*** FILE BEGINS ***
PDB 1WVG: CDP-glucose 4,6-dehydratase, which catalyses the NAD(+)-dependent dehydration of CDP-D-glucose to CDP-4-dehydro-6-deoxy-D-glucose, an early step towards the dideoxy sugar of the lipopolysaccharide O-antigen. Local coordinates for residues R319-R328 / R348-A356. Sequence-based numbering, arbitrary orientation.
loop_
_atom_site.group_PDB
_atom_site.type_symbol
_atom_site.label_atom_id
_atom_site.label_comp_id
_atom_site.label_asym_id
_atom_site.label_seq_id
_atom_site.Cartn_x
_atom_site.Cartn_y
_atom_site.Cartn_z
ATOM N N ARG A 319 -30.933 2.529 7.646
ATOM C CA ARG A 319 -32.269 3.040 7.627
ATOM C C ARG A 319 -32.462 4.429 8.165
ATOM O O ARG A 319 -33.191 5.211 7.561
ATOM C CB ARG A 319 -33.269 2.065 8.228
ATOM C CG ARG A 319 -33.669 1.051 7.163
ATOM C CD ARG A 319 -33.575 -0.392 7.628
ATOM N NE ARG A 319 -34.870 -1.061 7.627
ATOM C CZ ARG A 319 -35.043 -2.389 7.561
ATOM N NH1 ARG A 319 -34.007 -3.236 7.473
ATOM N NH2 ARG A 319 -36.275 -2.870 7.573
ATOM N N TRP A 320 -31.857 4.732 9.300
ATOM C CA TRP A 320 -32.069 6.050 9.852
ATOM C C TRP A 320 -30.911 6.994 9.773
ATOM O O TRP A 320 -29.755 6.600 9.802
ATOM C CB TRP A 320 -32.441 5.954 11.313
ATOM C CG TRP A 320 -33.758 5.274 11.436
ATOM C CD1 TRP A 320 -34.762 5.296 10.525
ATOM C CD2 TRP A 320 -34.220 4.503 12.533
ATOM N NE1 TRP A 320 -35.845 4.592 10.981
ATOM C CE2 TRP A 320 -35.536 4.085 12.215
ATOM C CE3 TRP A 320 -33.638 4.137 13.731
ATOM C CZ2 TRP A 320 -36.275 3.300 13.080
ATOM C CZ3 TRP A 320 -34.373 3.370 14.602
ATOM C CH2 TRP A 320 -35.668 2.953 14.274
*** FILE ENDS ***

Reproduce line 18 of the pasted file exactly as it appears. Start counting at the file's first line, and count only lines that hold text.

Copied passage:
ATOM C CD ARG A 319 -33.575 -0.392 7.628